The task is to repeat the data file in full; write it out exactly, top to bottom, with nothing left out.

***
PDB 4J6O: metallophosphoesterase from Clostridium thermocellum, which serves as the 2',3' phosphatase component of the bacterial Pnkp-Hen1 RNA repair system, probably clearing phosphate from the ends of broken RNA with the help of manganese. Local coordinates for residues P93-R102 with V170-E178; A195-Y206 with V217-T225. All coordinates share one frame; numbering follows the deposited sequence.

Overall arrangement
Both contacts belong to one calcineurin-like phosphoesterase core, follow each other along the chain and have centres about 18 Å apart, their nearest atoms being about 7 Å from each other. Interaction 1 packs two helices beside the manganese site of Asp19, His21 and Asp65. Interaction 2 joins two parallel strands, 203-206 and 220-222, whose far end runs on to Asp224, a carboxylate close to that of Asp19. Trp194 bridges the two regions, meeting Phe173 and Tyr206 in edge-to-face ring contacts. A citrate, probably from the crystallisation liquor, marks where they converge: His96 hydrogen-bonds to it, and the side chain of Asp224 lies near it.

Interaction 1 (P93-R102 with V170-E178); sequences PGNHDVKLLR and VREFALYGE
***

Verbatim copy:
PDB 4J6O: metallophosphoesterase from Clostridium thermocellum, which serves as the 2',3' phosphatase component of the bacterial Pnkp-Hen1 RNA repair system, probably clearing phosphate from the ends of broken RNA with the help of manganese. Local coordinates for residues P93-R102 with V170-E178; A195-Y206 with V217-T225. All coordinates share one frame; numbering follows the deposited sequence.

Overall arrangement
Both contacts belong to one calcineurin-like phosphoesterase core, follow each other along the chain and have centres about 18 Å apart, their nearest atoms being about 7 Å from each other. Interaction 1 packs two helices beside the manganese site of Asp19, His21 and Asp65. Interaction 2 joins two parallel strands, 203-206 and 220-222, whose far end runs on to Asp224, a carboxylate close to that of Asp19. Trp194 bridges the two regions, meeting Phe173 and Tyr206 in edge-to-face ring contacts. A citrate, probably from the crystallisation liquor, marks where they converge: His96 hydrogen-bonds to it, and the side chain of Asp224 lies near it.

Interaction 1 (P93-R102 with V170-E178); sequences PGNHDVKLLR and VREFALYGE